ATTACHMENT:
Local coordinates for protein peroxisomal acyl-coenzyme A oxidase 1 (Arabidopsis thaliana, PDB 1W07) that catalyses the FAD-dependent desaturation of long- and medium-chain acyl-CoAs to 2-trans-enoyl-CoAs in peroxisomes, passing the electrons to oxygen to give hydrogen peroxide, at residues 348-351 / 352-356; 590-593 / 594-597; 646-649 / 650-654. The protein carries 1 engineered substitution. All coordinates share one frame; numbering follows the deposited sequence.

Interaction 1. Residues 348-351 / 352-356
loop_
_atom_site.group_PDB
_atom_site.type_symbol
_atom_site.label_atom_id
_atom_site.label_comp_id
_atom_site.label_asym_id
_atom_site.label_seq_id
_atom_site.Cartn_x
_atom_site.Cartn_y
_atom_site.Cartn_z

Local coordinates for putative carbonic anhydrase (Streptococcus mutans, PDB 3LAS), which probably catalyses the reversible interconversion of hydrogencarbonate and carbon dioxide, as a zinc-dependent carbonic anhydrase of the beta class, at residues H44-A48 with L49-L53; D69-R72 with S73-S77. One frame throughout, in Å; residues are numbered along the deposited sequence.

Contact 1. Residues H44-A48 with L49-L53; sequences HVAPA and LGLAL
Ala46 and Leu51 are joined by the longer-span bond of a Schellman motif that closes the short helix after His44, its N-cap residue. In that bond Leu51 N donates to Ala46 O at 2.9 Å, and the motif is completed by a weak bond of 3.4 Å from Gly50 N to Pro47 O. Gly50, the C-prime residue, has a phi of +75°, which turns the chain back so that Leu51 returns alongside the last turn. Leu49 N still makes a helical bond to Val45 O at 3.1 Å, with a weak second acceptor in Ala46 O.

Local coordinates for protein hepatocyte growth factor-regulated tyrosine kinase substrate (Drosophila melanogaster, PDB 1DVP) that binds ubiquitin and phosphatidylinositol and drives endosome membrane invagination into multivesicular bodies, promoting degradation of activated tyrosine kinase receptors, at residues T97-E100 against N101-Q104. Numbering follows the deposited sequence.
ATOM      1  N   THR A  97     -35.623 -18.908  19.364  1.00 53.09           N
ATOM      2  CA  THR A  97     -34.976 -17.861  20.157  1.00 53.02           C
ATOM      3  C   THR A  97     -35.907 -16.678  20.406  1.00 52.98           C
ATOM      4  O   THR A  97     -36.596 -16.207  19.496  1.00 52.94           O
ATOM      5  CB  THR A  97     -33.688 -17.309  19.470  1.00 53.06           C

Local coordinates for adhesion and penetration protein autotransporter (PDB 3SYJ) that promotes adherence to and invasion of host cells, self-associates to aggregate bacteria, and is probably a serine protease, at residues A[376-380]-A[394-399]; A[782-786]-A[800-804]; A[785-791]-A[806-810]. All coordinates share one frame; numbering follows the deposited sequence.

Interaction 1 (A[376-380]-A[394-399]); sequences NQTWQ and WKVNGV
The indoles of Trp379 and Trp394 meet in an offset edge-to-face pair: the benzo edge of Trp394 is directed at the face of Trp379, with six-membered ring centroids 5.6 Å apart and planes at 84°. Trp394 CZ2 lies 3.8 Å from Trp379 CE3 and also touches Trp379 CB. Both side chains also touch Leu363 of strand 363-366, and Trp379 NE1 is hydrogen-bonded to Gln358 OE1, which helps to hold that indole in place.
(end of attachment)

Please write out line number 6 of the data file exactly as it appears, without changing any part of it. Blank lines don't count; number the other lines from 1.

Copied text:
_atom_site.label_atom_id